The Wild love to boast how deep they are on the blue line, and as they inch closer to the upcoming expansion draft it's becoming more apparent they will lose one of those blue-liners to the Golden Knights. One of those defensemen, who the Wild will more than likely leave exposed for Vegas to mull over, is Marco Scandella, who is currently in the midst of his second consecutive down season.


    Scandella, 27, is currently in Year 2 of his five-year contract, which carries a $4 million annual cap hit. He has only scored eight points (2G, 6A) in 48 games this season and has seen his average ice time dip to 18:02, which is three and a half minutes less than his average from his breakout season of 2014-15. In that breakout season, Scandella scored 11 goals and looked like he was going to be a mainstay on the Wild blue line long term with his solid play, a big reason why he got that five-year extension.


    The struggles for Scandella this season can be found at all ends of the ice. He’ll fumble with the puck in his own zone (not a place you want to turn the puck over), can be a bit soft at times in front of his own net, and his booming shot has not been seen enough on the offensive side. Minnesota could use a defenseman (or two) to step up and join Ryan Suter, Jared Spurgeon and Jonas Brodin in the "Solid" column this year, and Scandella is the first name that comes to mind (assuming he is not traded, which is unlikely, before the March 1 trade deadline). If he can find his game and give the Wild a second defensive pairing that can be great, it will make the Wild a much tougher team to beat on a nightly basis.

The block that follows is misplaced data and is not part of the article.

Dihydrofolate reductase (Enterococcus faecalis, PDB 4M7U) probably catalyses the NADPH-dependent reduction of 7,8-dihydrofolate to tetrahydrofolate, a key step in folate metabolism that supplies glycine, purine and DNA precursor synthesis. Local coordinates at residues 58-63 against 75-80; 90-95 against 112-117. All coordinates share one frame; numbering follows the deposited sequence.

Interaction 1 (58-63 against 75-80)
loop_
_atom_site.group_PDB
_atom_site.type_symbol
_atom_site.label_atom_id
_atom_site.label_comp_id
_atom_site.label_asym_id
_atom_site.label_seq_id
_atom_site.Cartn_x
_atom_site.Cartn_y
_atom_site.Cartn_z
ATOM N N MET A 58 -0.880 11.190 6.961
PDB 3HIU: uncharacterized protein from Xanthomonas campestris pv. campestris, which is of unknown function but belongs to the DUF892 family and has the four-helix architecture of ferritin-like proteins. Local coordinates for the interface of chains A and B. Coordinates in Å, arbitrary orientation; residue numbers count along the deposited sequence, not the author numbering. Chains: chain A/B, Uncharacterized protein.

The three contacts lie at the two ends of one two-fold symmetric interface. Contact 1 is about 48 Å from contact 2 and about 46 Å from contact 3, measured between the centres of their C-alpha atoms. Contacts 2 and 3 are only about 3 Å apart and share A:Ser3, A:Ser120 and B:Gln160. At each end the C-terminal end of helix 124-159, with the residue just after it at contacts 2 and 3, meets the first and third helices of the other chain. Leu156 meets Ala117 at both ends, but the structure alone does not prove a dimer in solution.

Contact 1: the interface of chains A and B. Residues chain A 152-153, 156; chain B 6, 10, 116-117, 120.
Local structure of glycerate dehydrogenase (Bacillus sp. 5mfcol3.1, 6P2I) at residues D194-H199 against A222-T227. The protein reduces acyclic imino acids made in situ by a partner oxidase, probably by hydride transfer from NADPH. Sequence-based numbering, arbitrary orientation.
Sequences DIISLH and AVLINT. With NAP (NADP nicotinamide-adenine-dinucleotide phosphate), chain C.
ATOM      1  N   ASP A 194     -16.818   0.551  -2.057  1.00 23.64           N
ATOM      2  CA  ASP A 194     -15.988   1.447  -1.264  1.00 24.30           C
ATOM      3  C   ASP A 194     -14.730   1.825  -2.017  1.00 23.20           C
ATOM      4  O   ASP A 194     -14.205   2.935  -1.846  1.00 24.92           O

Darcy Kuemper



    If you’re also surprised that Kuemper is on this list, don’t be. With a very condensed schedule in the season’s final 41 days, Kuemper is going to get starts. Especially considering how his last three starts have gone (2-0-1, .936 SV%), Kuemper has certainly made a solid case to get a look for a decent number of appearances in the season’s final month and a half.


    In that condensed schedule to finish the year, the Wild have five sets of back-to-back games. The team also will not get more than one day off in between games. With the Wild seemingly on pace to have, at minimum, home ice in the first round of the playoffs, Bruce Boudreau will not want to run Devan Dubnyk in the ground to end the season. Right there is at least five starts for Kuemper, and figure in 2-4 more to provide some additional rest for Dubnyk if Kuemper can continue to play well. Given the balance of his play this year, Wild fans aren’t exactly enamored with 7-9 more starts from Kuemper (because the problem with him is seemingly between the ears), but it could mean a much sharper Dubnyk when the puck drops on the Stanley Cup Playoffs.


    The other factor here, is that Darcy Kuemper, 26, is playing for a new contract next season. He is an unrestricted free agent when the year is over, and the Wild are very likely to part ways. Continued solid play from Kuemper down the stretch will help him land a decent contract next year, where he would like to get a shot at being a number one goaltender again. So don’t be surprised to see a healthy dose of the Wild’s backup goaltender down the stretch.